Shares of Jet Airways slid as much as six percent on Tuesday amid new investor worries over whether the Abu Dhabi-based Etihad airline would get final permission to buy a stake in the private Indian carrier.
The Jet-Etihad deal, announced in April, marks the first overseas investment in an existing Indian carrier since New Delhi eased restrictions to allow foreign firms to take up to a 49 percent holding in the country's airlines.
But a request by the prime minister's office on Monday for the plan to be discussed by cabinet raised new worries about the fate of the deal. It sent shares of Jet down six percent before they retraced to trade two percent lower at 455 rupees.
Aviation minister Ajit Singh, who is reported to have threatened to resign if the deal collapses, said: "I don't see a problem in the Abu Dhabi deal going through."
Speaking to India's NDTV, he added: "Ask the prime minister's office if the deal is on hold despite being signed."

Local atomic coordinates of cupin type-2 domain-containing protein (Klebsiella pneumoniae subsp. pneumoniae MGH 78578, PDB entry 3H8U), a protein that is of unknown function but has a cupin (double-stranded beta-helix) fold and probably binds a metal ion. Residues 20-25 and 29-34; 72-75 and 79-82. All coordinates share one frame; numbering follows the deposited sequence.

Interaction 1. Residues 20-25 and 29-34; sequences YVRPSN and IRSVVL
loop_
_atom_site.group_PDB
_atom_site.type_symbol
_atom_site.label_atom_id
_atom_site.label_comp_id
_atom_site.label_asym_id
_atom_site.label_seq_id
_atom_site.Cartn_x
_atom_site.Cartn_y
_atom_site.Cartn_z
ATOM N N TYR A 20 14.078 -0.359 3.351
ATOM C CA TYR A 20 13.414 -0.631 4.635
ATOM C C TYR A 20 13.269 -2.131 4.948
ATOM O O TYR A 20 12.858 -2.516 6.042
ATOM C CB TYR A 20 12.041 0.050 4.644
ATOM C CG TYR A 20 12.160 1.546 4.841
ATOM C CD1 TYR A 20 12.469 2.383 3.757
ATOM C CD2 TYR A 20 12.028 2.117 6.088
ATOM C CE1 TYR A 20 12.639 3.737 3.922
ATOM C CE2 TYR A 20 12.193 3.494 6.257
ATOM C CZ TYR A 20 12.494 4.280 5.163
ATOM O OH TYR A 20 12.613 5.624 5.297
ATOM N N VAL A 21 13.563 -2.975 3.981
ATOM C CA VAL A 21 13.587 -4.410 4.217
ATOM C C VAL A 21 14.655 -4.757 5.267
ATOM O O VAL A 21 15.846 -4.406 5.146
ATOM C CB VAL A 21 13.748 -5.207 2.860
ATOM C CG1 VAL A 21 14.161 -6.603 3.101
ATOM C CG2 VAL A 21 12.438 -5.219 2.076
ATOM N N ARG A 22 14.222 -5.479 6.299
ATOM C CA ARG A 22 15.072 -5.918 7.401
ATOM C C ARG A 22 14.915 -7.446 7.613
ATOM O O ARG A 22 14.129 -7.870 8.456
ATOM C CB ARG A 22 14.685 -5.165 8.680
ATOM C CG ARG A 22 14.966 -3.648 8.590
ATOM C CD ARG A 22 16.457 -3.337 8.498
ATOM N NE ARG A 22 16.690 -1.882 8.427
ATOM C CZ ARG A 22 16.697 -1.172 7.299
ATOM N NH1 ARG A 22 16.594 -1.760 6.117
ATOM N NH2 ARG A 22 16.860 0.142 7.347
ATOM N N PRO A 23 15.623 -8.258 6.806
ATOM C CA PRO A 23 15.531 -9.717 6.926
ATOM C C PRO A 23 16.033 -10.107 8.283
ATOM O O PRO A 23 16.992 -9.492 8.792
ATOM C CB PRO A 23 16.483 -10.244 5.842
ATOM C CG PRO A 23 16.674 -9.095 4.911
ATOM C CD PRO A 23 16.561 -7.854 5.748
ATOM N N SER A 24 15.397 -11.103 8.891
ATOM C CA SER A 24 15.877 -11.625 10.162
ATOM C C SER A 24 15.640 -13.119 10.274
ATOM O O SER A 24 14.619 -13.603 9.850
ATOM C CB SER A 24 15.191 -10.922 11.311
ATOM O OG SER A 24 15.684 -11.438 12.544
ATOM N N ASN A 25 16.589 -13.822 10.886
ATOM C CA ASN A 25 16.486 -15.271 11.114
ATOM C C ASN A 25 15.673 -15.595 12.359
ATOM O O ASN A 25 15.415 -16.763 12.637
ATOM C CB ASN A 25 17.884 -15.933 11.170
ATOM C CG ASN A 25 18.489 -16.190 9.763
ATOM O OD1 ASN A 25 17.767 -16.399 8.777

Etihad plans to pick up a 24 percent holding in Jet under the 20.5-billion-rupee ($344 million) deal that would allow the Indian carrier to reduce its hefty debt and expand its global reach by using the UAE airline's network.
But the deal, the largest foreign investment proposal in the aviation sector, faces regulatory hurdles, with various ministries raising objections over control of Jet after the deal as well as over bilateral plans for an increase in flights between India and Abu Dhabi.
Many of the new seats would go to Jet and Etihad. India's opposition has alleged that the nearly fourfold rise in flights was aimed at clinching the deal and could divert vital business from ailing state-run flagship Air India.
The Jet-Etihad deal would supply the Abu Dhabi carrier with hundreds of thousands of new passengers on its routes to Europe, Africa and West Asia as the emirate aims to become a hub for intercontinental air traffic.
Ajit Singh said Tuesday the deal's opponents were "long on politics and short on facts".
Federal cabinet secretary Ajit Seth was due to chair a high-level meeting of bureaucrats late Tuesday in a bid to iron out difficulties.
A parliamentary committee last month recommended the bilateral agreement with Abu Dhabi "be reconsidered by the government to protect our national carrier and the airports of India".
The committee charged that the 32 percent premium to Jet's April share price offered by Etihad "could be a backhanded way of obtaining access to the huge civil aviation market in India".